Film Review: ‘Atomic Falafel’

This exuberant, delightfully absurd comedy is Israeli helmer-writer Dror Shaul’s 'Dr. Strangelove.'

Michelle Treves, Mali Levi Gershon, Alexander Fehling, Will Robertson, Shai Avivi, Idan Carmeli, Tara Melter, Yossi Marshak, Jonathan Cherchi, Zohar Strauss, Arash Sarhaddi, Sima Seyed, Otana Mirza, Ami Smolarchik. (Hebrew, English, Farsi dialogue)

A hilarious, fast-paced satire with a pro-peace message, “Atomic Falafel” encompasses the Israel-Iran nuclear showdown, the Internet friendship of two teens from the opposing countries, a youthful hacker’s first romance and a falafel maker’s discovery of a new love. Especially resonant in today’s political climate, this exuberant, delightfully absurd, spot-on comedy is Israeli helmer-writer Dror Shaul’s “Dr. Strangelove,” and reps a tasty treat with loads of style for niche distributors in most territories, especially Stateside. After world preeming in Montreal, the pic opens wide in Israel on Sept. 10.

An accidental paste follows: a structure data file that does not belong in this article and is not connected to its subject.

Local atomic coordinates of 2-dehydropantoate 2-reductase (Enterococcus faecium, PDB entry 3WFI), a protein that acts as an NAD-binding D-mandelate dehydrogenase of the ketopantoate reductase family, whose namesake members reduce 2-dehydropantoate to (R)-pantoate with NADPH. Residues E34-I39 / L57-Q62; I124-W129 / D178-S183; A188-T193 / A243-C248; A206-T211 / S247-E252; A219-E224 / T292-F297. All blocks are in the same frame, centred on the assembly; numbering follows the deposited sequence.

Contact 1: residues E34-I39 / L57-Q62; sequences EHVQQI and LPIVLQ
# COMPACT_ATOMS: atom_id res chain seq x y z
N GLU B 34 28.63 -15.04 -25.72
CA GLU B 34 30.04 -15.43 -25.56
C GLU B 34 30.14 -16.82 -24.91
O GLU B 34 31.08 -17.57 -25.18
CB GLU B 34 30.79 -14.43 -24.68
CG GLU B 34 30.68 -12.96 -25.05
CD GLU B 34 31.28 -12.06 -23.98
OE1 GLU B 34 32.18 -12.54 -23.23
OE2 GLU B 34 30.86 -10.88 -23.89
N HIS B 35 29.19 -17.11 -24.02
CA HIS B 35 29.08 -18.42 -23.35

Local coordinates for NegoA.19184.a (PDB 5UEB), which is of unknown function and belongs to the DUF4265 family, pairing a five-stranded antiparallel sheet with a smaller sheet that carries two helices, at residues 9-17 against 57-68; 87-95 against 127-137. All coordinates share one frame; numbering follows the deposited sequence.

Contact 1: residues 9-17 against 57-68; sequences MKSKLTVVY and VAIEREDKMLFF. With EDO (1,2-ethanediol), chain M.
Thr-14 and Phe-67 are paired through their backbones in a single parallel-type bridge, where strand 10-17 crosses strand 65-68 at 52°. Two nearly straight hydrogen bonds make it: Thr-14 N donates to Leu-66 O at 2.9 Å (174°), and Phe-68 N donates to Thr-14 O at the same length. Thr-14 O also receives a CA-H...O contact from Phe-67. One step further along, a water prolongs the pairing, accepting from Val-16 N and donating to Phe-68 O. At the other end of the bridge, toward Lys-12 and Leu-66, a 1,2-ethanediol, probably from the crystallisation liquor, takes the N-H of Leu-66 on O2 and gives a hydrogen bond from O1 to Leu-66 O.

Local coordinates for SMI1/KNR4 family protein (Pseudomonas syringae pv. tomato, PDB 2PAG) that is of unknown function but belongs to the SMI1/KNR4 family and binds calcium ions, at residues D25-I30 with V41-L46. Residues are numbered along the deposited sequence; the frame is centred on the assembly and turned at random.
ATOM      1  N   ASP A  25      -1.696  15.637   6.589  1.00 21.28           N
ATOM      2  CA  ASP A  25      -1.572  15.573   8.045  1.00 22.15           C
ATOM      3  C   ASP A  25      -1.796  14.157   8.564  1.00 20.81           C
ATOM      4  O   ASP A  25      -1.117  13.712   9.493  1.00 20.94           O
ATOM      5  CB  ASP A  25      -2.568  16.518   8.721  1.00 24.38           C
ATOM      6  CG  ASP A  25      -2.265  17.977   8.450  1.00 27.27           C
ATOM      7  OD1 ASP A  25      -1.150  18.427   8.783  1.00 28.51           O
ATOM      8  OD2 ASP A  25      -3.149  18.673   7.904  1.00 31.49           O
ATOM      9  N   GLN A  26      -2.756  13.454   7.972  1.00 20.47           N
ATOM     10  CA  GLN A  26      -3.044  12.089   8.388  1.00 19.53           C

Boasting the kind of verbal and visual humor that holds nothing sacred, the story kicks off in a small town in southern Israel that houses a nuclear reactor, an army base and a secret bunker 40 meters below ground. In a scene that represents a clear homage to Stanley Kubrick’s masterwork, gung-ho brigadier general Avihu Partosch (Yossi Marshak), minister of defense Menachem Azzam (Jonathan Cherchi), eye-patched operation commander Haim Shai (Shai Avivi) and mysterious chief intelligence officer Col. Kobi Avni (Zohar Strauss) sit around a sandbox mockup of military maneuvers in the hidden war room, debating how to respond to the Iranian threat. As Partosch describes his plan, his assistant pulls bigger and bigger model planes and missiles from her handbag. He suggests hitting Iran with an atomic bomb in seven days, since “the world is against us anyway.”